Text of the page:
What Is a dApp?
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A decentralized application (dApp) is software program hosted on a blockchain network and run by a smart contract. Unlike regular apps one uses on a mobile phone or a laptop, dApps are powered by multiple servers.
That’s because a blockchain network runs across hundreds or thousands of nodes. This decentralization feature makes dApps highly resistant to censorship or tampering.
Narrowing the Scope of dApps
Decentralization to spread processing chores among multiple computers is not new. Any computer network that relies on a couple of corporate servers runs the risk of getting shut down. This leaves users highly dependent on systems with a central point of failure.
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This problem became acute when the internet’s broadband infrastructure expanded and allowed users to download ever larger files. If a company hosted such files and went out of business or removed them because it was too expensive to maintain data traffic drain users lost access to the files.
In the early 2000s, developers introduced torrent files to address this problem. Bram Cohen’s BitTorrent was the first decentralized app that popularized peer-to-peer file sharing. With the use of trackers, torrents fragment files, allowing anyone to host them on the internet, no matter their size.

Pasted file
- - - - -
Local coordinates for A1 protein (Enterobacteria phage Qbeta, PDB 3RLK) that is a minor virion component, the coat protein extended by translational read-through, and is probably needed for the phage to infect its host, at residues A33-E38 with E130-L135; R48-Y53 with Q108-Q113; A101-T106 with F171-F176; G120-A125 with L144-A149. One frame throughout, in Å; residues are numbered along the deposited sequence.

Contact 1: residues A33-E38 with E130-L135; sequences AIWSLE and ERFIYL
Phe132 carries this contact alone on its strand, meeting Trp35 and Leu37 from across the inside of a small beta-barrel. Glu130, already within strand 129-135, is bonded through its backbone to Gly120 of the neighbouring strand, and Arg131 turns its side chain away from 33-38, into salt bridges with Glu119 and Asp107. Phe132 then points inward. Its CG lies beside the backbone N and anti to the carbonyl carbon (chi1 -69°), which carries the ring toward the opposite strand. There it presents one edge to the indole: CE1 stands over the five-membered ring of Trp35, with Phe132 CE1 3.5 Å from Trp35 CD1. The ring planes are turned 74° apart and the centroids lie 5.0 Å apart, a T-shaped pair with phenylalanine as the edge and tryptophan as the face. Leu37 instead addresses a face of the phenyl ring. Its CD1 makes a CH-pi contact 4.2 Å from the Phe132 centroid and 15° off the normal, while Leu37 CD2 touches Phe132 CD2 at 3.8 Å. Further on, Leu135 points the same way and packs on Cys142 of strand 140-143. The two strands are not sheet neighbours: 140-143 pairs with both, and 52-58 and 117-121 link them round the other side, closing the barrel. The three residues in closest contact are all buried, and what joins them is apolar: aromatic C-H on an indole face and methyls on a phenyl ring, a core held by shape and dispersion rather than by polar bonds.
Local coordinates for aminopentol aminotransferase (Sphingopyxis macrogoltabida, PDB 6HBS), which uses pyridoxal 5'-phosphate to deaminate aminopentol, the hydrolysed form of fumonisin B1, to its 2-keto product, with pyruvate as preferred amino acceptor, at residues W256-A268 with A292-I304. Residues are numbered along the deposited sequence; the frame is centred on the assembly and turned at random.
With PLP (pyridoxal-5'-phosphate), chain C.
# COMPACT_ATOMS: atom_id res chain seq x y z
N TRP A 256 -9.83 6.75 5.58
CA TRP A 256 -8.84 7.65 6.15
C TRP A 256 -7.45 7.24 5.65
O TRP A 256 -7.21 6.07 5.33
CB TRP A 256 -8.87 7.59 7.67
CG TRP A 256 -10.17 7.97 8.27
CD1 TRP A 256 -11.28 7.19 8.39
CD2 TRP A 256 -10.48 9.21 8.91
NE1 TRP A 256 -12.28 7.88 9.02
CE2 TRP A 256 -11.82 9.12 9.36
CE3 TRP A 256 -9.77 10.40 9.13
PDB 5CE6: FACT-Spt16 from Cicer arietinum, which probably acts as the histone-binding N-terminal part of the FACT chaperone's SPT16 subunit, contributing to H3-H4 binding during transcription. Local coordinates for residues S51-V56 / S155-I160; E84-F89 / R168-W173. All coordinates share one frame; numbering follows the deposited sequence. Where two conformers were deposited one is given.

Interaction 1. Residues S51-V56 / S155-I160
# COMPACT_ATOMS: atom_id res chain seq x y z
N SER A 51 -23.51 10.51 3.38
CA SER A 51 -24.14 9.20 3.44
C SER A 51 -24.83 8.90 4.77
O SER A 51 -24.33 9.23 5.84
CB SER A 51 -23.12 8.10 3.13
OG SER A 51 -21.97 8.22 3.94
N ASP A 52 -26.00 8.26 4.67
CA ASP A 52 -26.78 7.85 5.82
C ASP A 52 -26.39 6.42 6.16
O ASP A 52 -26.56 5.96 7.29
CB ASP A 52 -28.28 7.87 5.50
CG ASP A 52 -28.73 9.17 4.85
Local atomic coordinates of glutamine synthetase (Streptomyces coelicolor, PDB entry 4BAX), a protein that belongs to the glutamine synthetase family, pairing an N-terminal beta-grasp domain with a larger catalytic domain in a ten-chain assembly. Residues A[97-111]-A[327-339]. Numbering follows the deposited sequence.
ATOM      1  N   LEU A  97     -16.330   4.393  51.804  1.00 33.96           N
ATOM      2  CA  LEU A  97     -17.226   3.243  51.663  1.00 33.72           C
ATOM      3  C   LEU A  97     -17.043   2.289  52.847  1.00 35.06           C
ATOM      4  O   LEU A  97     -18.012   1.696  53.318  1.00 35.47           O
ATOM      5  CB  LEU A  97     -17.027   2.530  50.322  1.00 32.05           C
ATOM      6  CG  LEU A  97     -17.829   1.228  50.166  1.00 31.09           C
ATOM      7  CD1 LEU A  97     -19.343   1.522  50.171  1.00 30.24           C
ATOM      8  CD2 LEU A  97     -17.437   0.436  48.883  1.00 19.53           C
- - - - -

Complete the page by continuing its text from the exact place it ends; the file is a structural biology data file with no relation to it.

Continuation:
Source: Wiley Online Library
Bitcoin is the first such dApp as we know the term today. As an open-source, peer-to-peer network, anyone can join it and run a node to receive rewards for the upkeep. Like torrent P2P networks, the nodes share files. Yet because of the way blockchains work, Bitcoin’s P2P network transforms those data bits into sound money.
Bitcoin is just one type of dApp. Bitcoin’s smart contract is laser-focused on delivering sound money. While this can be expanded with an add-on network like Stacks, it is still limited in scope.
Most dApps refer to applications running on Proof of Stake blockchains, which are specifically designed for easy deployment of smart contracts.
DApps have to satisfy the following criteria:
- dApps’ smart contracts have to be embedded within a public blockchain network, including their execution.
- dApps have to be open-source, so they can be publicly audited. Moreover, so that blockchain token holders get a vote on upgrading dApps, and that change is publicly visible. This is the baseline for a trustless blockchain network.
- dApps have to be monetized with the blockchain’s native cryptocurrency. Such tokens both validate the dApp’s smart contract and use tokens for executing smart contracts to perform functions. For example, trading NFTs, depositing a collateral for a loan, or depositing tokens into a liquidity pool for token swaps.
You may have noticed the differentiation between dApps and smart contracts. This important because dApps are the front-end of smart contracts or their web interface.